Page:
Multiple Myeloma and Protein Electrophoresis

Multiple myeloma is a multifocal plasma cell neoplasm that affects the bone marrow and is associated with the production of a serum and urinary monoclonal protein. The cause is a progressive unregulated proliferation of plasma cells that accumulate in the bone marrow. These cells secrete immunoglobulin (Ig) in excess, usually: 57% IgG, 21% IgA, 1% IgD, IgM, IgE, only rarely in 18% of cases of light chains alone. The proliferation of multiple myeloma interferes with the normal production of cells in the bone marrow and usually results in anemia. In some cases, leukopenia and thrombocytopenia are also observed. Another feature is that multiple myeloma cells secrete certain substances that stimulate the osteoclasts and inhibit the osteoblasts, which results in an exaggerated destruction of the bone tissue with the subsequent pathological fracture, in many cases hypercalcemia.

Although the first case of multiple myeloma was diagnosed in 1845, this disease was considered a bone tumor for a long time. This fact made epidemiological investigations difficult and only in the last decades was it considered as a monoclonal gammopathy. In the first patients studied, the presence of a special protein called Bence-Jones protein was detected in the urine.

What is the pathogenesis of Multiple Myeloma?

The pathogenesis includes monoclonal gammopathy of undetermined significance (MGUS) and asymptomatic MM has been determined that translocations that involve the locus of the immunoglobulin heavy chain on chromosome 14q32, initiate and maintain the proliferative clone, which is accompanied by Other chromosomal alterations and dysregulation of genes, especially cyclins D1, D2 or D3, constitute a prognostic classification, where the genetic profile plays an important role.

What is the M protein?

As mentioned earlier, a characteristic feature of multiple myeloma is the production of a monoclonal protein (M-protein). The test used to measure the amount of monoclonal protein in the blood or urine is protein electrophoresis.

This M-protein is synthesized by malignant plasma cells are immunoglobulin molecules or parts of them. The amount of protein produced and secreted into the serum and urine reflects the state of the myeloma present in the body at any given time.

What is Serum Protein Electrophoresis?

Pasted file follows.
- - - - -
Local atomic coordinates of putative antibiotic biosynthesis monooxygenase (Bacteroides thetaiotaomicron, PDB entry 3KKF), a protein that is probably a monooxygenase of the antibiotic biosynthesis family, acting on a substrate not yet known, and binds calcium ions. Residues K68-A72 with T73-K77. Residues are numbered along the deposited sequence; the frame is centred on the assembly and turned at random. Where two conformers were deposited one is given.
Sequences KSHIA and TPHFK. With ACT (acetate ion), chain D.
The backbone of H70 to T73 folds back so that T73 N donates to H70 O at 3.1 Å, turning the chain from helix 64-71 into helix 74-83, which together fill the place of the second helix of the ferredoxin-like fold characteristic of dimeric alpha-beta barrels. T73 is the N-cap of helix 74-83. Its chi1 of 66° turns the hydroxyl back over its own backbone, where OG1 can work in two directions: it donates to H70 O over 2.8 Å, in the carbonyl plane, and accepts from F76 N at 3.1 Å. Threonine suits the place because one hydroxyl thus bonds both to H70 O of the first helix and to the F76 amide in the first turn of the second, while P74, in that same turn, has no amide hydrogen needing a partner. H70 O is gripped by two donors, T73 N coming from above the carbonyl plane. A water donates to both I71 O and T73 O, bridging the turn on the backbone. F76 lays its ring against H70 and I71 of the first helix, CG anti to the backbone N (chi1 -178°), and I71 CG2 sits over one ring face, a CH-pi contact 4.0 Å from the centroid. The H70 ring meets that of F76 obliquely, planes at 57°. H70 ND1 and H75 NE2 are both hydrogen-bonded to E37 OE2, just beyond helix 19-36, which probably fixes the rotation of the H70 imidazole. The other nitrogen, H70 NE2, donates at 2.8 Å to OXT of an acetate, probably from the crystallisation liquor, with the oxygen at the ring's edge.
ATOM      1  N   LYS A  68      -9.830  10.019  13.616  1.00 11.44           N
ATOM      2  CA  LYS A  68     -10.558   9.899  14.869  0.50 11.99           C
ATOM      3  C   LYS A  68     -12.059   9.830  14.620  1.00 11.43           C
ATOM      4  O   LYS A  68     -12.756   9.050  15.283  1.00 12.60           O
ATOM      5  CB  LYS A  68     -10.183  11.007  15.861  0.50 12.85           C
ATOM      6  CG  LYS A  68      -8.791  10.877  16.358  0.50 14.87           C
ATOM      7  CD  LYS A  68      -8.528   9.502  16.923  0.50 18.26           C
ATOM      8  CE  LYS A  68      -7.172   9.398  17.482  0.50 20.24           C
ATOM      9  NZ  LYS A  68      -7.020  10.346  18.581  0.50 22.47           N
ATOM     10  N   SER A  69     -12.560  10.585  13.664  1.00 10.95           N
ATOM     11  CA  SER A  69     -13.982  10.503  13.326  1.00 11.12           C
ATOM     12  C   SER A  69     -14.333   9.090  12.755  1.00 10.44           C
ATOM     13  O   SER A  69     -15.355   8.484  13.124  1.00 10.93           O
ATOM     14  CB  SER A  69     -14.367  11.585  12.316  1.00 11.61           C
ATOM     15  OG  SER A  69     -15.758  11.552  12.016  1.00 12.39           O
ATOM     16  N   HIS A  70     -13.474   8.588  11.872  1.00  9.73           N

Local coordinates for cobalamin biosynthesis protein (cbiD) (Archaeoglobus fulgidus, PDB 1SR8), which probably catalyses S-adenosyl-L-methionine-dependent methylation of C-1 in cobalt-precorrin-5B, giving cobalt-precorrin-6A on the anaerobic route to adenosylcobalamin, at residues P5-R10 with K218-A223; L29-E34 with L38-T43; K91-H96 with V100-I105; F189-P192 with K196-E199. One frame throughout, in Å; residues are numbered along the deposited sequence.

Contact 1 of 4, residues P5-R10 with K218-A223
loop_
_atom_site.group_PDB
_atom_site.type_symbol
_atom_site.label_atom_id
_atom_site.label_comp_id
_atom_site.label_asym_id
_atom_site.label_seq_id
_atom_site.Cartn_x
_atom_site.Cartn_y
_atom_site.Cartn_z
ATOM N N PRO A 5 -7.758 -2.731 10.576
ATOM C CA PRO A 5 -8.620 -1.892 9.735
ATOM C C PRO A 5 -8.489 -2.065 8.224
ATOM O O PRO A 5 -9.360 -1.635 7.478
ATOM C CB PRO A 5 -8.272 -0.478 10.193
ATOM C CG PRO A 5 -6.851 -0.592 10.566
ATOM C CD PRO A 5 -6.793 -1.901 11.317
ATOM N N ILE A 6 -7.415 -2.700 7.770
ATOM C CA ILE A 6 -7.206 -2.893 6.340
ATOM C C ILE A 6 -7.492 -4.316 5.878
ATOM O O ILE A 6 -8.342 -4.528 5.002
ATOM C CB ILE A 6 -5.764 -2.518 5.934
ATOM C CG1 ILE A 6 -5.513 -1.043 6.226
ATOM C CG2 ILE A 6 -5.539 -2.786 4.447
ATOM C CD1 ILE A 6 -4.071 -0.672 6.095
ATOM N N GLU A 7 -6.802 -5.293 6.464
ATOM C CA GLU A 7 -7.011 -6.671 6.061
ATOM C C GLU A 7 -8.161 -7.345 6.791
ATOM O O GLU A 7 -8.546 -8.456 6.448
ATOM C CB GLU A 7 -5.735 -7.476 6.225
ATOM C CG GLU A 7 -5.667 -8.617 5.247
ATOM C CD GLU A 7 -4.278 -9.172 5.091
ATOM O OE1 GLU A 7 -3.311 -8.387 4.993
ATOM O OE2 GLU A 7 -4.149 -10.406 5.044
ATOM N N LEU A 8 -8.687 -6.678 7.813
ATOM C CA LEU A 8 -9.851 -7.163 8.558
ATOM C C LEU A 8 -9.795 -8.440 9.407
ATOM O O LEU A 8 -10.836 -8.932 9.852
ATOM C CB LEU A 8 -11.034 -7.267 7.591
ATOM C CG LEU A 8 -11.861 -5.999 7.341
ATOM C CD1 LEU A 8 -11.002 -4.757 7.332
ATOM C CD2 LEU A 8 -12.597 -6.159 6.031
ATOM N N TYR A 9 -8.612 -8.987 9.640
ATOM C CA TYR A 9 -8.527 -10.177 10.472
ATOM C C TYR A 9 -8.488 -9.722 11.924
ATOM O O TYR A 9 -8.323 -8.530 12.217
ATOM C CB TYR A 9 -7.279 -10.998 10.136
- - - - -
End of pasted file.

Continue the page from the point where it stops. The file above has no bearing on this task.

Protein electrophoresis is a laboratory test based on the separation of proteins by applying an electric field. When a sample with a mixture of different proteins is subjected to electrophoresis, the different proteins in the mixture will separate according to their electrical charge.

The serum contains a variety of different proteins that will be separated by electrophoresis in five or six fractions (according to the method used by the laboratory). These fractions (also known as “zones” or “regions”) are called Albumin, Alpha 1, Alpha 2, Beta (which can be separated into Beta 1 and Beta 2), and Gamma. Polyclonal (normal) immunoglobulins are found in the gamma zone.

The normal immunoglobulins present in the serum are diverse and present slight differences in their structure and electrical charge. For that reason, when subjected to electrophoresis, they form a large area, which is diffuse and symmetric, without any visible deformation.

The monoclonal proteins are produced by a clone of plasma cells, so all the molecules are identical and have the same electrical charge. That is the reason why in the electrophoresis a monoclonal protein will migrate as a narrow peak (this peak almost always appears in the gamma zone, but sometimes it can be present in Beta 2 or Beta 1, or even in the Alpha 2 zone, although the latter is rare). Serum electrophoresis can be used to search for a monoclonal protein, as well as to monitor the amount of monoclonal protein present.

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